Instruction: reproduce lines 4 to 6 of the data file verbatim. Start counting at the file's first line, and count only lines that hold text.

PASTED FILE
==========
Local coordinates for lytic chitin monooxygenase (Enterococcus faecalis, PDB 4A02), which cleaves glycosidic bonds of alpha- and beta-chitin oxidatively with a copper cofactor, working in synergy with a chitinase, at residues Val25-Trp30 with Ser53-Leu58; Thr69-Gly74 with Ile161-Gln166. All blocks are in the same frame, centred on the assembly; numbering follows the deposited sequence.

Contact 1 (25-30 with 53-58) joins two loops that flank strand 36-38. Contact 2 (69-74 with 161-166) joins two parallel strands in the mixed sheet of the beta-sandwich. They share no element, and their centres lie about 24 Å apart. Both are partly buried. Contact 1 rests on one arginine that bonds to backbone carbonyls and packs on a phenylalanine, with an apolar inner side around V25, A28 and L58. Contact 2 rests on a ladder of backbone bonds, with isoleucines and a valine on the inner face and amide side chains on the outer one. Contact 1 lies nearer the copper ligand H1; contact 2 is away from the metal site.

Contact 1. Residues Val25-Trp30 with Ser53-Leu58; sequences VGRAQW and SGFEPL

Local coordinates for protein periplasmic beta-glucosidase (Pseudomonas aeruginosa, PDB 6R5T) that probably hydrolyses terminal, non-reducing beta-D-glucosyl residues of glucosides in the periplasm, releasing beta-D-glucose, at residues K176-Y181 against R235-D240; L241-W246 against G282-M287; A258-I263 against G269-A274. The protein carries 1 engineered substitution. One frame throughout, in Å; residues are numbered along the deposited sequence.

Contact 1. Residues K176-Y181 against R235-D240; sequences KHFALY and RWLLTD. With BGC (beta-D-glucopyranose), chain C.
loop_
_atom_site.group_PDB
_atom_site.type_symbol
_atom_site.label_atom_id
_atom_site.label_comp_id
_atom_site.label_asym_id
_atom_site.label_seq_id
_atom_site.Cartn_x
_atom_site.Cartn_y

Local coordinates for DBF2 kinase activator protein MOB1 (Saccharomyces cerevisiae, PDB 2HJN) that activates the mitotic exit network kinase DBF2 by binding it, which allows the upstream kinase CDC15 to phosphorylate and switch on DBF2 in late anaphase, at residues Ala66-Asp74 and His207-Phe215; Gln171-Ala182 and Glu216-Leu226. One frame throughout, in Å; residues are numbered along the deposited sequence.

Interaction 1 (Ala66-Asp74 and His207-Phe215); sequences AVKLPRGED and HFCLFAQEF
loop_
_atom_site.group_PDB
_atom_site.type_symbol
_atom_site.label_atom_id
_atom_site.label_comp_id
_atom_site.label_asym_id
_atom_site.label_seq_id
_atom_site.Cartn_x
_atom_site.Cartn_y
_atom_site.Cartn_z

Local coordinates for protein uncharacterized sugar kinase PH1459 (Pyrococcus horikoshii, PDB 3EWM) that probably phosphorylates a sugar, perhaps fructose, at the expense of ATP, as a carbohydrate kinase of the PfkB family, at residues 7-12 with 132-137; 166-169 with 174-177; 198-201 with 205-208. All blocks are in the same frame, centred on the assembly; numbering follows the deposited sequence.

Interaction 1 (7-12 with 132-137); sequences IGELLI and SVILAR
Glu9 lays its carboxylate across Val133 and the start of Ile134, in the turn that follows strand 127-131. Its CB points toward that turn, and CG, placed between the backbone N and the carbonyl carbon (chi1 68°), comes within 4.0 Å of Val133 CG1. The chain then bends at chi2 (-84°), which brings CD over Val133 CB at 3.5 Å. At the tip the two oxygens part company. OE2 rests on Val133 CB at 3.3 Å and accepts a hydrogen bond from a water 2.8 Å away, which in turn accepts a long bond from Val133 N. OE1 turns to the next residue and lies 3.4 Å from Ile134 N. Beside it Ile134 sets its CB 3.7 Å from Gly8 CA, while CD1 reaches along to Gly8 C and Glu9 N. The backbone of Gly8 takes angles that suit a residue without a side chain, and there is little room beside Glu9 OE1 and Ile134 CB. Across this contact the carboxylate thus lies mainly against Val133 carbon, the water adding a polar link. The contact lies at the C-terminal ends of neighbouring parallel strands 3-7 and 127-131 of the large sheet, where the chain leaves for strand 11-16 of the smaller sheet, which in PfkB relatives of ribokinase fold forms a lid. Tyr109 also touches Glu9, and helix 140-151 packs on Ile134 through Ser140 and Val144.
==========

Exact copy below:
Local coordinates for protein periplasmic beta-glucosidase (Pseudomonas aeruginosa, PDB 6R5T) that probably hydrolyses terminal, non-reducing beta-D-glucosyl residues of glucosides in the periplasm, releasing beta-D-glucose, at residues K176-Y181 against R235-D240; L241-W246 against G282-M287; A258-I263 against G269-A274. The protein carries 1 engineered substitution. One frame throughout, in Å; residues are numbered along the deposited sequence.

Contact 1. Residues K176-Y181 against R235-D240; sequences KHFALY and RWLLTD. With BGC (beta-D-glucopyranose), chain C.
loop_